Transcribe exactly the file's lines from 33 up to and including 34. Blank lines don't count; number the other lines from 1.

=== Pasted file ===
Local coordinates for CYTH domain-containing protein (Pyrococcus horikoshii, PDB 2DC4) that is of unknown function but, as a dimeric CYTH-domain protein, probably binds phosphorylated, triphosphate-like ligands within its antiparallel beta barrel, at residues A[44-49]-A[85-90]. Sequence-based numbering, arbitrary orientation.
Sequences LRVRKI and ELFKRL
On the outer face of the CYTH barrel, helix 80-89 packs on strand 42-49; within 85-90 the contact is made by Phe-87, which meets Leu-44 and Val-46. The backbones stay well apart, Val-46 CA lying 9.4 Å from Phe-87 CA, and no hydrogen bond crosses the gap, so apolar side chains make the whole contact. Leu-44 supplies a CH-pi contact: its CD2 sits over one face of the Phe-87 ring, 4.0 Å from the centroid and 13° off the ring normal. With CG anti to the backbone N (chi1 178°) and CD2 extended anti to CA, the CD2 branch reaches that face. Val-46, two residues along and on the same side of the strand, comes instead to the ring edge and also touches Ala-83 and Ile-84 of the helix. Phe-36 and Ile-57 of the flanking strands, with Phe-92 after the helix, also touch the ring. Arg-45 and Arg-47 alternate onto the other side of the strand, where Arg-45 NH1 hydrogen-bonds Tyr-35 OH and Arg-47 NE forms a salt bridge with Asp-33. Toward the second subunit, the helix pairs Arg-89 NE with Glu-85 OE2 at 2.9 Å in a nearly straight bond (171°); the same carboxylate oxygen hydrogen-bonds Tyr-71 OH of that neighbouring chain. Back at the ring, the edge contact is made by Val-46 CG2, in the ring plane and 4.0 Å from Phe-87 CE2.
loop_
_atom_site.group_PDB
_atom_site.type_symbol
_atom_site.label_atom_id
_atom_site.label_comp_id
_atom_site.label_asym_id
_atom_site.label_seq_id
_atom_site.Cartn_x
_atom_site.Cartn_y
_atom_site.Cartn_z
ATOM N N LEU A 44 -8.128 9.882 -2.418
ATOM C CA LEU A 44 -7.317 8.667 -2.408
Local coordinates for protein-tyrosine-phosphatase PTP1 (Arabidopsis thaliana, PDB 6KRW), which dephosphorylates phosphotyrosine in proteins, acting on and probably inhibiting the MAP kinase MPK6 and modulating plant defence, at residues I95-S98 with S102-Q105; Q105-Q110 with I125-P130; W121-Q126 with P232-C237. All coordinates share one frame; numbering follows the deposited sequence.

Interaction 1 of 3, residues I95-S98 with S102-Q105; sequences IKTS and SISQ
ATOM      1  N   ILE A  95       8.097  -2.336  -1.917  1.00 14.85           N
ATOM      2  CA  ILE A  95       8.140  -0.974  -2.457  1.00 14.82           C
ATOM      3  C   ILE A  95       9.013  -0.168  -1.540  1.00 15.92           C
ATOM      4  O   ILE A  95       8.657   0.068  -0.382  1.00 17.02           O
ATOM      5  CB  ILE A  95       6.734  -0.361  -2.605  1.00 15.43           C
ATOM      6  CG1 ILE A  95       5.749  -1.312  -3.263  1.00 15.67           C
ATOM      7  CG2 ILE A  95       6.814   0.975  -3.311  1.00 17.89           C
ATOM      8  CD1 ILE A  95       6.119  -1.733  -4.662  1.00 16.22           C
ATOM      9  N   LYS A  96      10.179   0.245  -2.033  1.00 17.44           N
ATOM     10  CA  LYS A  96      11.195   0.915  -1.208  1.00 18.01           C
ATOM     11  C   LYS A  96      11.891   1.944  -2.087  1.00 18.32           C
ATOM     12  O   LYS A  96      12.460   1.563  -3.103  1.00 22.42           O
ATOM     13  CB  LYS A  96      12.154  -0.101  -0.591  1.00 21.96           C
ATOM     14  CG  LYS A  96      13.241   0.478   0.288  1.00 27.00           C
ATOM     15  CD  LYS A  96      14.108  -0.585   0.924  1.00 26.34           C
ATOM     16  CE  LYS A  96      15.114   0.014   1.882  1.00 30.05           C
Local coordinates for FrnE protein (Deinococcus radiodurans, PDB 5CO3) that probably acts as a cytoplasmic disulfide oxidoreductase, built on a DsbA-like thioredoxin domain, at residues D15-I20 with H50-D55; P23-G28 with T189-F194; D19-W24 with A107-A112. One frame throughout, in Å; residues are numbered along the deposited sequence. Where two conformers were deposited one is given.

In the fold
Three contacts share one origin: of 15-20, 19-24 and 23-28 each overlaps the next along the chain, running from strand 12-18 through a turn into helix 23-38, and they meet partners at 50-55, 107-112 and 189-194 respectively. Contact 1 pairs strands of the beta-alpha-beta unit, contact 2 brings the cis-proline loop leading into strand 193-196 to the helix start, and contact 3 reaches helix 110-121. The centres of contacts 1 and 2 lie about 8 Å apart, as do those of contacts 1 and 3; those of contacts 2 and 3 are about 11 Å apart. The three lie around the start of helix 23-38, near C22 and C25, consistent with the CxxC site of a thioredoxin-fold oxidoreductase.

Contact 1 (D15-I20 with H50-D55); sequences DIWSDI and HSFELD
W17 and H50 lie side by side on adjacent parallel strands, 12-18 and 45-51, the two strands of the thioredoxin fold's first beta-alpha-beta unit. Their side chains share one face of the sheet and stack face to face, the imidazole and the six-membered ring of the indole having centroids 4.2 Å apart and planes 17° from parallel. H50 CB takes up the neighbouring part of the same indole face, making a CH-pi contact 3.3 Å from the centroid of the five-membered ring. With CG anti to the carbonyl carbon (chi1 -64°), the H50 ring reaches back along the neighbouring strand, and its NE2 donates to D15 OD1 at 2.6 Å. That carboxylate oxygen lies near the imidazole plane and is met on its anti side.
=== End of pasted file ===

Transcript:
ATOM     16  CE  LYS A  96      15.114   0.014   1.882  1.00 30.05           C
Local coordinates for FrnE protein (Deinococcus radiodurans, PDB 5CO3) that probably acts as a cytoplasmic disulfide oxidoreductase, built on a DsbA-like thioredoxin domain, at residues D15-I20 with H50-D55; P23-G28 with T189-F194; D19-W24 with A107-A112. One frame throughout, in Å; residues are numbered along the deposited sequence. Where two conformers were deposited one is given.